More Parsing the Polls: Bad News for Congressional Republicans?
Earlier today The Fix examined four recently released national polls and what they revealed about President Bush's public standing. In short, Bush's numbers crept upward over the past month. But the ratings for Congress remained largely unchanged -- a worrisome sign for Republicans hoping to hold onto both chambers next fall.
Voters are decidedly unhappy with Congress. In the Diageo/Hotline poll, just 26 percent approved of the job Congress is doing and a measly two percent "strongly" approved. A whopping 64 percent disapproved.
The Washington Post-ABC News poll showed Congress faring slightly better with 43 percent approving of its work compared to 53 percent disapproving -- a six percent net gain from the Post's November survey. (37 percent approve/59 percent disapprove).
In the so-called generic ballot question, which asks voters to choose between an unnamed Democratic candidate and an unnamed Republican candidate, Democrats continued to carry a significant edge.
The Post-ABC poll showed Democrats with a nine-point edge on the generic ballot -- but that's down from a whopping 53-35 advantage in November. The Diageo/Hotline survey put Democrats' generic ballot edge at ten points.
Two caveats are necessary when considering the Democratic lead in the generic ballot. First, Democrats had historically high generic ballot leads in the summer of 2004 but were unable to capitalize and make major gains in the House last year.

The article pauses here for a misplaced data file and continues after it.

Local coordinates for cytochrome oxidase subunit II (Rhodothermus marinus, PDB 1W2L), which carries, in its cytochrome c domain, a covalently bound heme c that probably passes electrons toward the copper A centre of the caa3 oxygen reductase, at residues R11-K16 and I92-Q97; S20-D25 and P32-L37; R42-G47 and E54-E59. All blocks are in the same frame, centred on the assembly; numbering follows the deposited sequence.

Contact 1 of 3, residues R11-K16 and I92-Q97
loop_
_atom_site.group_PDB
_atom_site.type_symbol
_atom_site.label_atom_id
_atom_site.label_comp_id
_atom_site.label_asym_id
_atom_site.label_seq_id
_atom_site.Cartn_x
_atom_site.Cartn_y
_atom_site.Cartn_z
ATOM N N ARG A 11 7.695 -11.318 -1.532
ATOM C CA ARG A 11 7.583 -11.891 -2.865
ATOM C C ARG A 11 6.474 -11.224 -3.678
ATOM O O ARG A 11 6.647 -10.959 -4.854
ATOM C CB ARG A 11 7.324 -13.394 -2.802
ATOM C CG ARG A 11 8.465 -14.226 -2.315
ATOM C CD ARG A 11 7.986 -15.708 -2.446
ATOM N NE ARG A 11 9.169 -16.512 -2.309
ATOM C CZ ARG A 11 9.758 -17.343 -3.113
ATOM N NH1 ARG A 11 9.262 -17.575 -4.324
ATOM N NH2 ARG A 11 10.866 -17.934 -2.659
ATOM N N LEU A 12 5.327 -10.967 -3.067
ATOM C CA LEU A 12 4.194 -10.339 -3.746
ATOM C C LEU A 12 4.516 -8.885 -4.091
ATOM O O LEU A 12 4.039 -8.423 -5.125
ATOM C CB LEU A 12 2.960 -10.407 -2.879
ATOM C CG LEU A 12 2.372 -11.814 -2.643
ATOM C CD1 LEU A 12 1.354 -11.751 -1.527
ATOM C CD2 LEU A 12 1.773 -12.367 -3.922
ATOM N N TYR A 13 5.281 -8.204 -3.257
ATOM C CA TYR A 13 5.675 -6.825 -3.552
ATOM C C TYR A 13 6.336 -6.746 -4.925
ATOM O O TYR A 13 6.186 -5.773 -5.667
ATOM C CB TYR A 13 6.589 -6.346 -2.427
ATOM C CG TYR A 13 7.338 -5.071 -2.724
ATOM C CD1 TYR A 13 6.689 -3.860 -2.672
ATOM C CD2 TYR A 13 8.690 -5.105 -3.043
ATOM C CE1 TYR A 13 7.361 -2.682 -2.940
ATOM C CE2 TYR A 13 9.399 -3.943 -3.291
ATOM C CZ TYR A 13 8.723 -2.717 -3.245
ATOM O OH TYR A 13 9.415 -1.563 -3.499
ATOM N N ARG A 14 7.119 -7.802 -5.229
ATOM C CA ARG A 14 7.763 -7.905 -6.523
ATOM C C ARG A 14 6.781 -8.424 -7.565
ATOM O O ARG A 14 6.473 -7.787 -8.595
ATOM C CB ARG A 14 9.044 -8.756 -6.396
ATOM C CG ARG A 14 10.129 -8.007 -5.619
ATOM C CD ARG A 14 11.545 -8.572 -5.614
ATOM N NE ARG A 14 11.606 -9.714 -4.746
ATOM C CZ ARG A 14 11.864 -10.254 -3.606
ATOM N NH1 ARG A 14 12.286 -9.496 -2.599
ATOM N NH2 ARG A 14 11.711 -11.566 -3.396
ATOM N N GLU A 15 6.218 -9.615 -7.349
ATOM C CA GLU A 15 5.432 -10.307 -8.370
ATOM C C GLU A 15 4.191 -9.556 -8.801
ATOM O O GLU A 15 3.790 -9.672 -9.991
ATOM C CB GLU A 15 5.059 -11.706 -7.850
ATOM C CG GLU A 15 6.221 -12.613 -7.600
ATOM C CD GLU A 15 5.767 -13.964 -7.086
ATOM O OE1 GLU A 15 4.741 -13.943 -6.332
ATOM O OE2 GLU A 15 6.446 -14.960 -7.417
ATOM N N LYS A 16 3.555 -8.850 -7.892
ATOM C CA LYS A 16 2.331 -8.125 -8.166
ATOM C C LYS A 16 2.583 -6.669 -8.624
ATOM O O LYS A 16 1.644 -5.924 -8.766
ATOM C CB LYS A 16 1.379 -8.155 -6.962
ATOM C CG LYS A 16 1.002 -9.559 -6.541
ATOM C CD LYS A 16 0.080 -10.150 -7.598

Second, the generic ballot question is seen as an uneven predictor of which party will make electoral gains because of a built-in advantage for Democrats. Because Democrats still have more congressional districts heavily weighted for their party (i.e. districts where Democratic voters far outnumber GOP voters), those seats tend to skew the overall national results and make it difficult to decipher what the mood is among the 25-30 truly swing districts nationwide that will actually be in play next year. (I wrote about the generic ballot, its problems and its predictive abilities for Roll Call. Click here to read a free version of that story.)
Not all the news in recent polls was bad for Republicans. In the Post-ABC poll, 65 percent said they approved of the way their own member of Congress was handling his or her job, a statistic sure to be cited by House Republicans when countering Democrats' insistence that 2006 will be a watershed election.
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